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All the Damage Without the Burn

Summary and Comment |
August 16, 2013

All the Damage Without the Burn

  1. Hensin Tsao, MD, PhD

A diagnosis of xeroderma pigmentosum should be considered in a child presenting with progressive lentigines on photoexposed sites, even without severe and prolonged sunburn.

  1. Hensin Tsao, MD, PhD

Patients with xeroderma pigmentosum (XP) have a considerably elevated risk for skin cancer due to a congenital defect in the repair of ultraviolet (UV) radiation–induced DNA damage. Mutations causing XP fall into eight complementation groups: XP-A to XP-G (classical XP) and XP variant (XP-V). Sunburn reactions have been considered critical to the development of XP in all patients. However, it is not clear whether individuals with differing complementation groups all have similar sunburn reactions.

These investigators examined sunburn reactions in XP patients and correlated reactions with complementation group. Using a newly developed sunburn severity score in 60 patients seen at an XP center in the U.K., the researchers found unusually high sunburn severity scores after minimal exposure in complementation groups XP-A, XP-D, XP-F, and XP-G compared with nonaffected controls. Patients with complementation groups XP-C, XP-E, and XP-V did not have significantly greater sunburn scores, but they did have significantly earlier diagnoses of skin cancer than those with elevated sunburn scores. The patients with severe sunburn also had a greater frequency of neurological abnormalities.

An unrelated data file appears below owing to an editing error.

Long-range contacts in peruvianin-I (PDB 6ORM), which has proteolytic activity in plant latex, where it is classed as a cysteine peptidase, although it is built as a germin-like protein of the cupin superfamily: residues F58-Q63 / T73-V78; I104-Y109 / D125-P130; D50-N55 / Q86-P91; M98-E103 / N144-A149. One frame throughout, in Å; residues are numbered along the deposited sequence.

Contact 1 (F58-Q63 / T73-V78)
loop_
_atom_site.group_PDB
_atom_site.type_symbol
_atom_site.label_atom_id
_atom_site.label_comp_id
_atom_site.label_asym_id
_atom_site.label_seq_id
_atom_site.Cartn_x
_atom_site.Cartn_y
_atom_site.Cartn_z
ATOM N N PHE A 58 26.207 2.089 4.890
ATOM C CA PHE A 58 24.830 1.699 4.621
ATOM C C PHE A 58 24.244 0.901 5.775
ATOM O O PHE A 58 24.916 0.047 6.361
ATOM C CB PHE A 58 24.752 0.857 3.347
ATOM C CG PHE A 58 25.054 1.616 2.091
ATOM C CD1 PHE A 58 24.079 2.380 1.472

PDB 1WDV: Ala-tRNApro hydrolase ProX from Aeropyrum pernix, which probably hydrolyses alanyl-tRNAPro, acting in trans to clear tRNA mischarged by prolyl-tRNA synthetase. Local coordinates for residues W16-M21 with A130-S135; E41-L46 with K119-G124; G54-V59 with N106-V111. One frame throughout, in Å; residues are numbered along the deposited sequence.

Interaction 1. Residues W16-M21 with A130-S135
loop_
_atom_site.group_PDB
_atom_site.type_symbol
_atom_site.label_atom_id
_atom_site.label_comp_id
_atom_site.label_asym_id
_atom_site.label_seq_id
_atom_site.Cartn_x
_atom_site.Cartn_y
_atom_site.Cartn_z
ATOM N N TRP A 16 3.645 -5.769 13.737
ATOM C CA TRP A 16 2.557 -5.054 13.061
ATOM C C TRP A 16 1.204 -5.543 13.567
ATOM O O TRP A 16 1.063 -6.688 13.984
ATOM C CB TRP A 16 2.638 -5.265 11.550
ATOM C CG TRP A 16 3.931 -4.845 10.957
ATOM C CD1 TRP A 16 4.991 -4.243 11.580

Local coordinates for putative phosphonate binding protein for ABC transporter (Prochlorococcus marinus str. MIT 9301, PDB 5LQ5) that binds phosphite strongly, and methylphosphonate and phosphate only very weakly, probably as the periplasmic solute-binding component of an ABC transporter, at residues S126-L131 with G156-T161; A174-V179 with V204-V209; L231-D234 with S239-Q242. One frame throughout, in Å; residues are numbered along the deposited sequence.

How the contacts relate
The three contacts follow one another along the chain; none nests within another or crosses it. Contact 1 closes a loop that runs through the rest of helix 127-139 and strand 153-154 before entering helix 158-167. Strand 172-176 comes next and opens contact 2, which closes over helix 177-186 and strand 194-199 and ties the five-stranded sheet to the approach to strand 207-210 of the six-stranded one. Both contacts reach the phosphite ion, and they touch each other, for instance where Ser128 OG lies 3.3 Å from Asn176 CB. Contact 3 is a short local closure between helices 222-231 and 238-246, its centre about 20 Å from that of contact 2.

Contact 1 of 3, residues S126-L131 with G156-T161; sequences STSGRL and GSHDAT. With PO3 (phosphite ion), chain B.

Comment

In earlier studies, some xeroderma pigmentosum patients were seen to have normal erythemal responses on phototesting. It is important to note that half of these patients had no history of severe sunburn but did have a more aggressive course of tumor development than those with severe sunburn. One major limitation of the study was that the sunburn severity score was based on responses to a questionnaire and not on empirical testing. These findings point to the complex relationship between sunburn and DNA damage, which could have important clinical implications for diagnosis and for development of sunscreens that protect against UV-induced skin cancers.

  • Disclosures for Hensin Tsao, MD, PhD at time of publication Consultant / advisory board Genentech; Quest Diagnostics; WorldCare Clinical Grant / research support NIH; Department of Defense; American Skin Association Editorial boards British Journal of Dermatology; Journal of the American Academy of Dermatology; Journal of Investigative Dermatology Leadership positions in professional societies American Academy of Dermatology (Chair, Skin Cancer and Melanoma Committee); American Board of Dermatology (Director)

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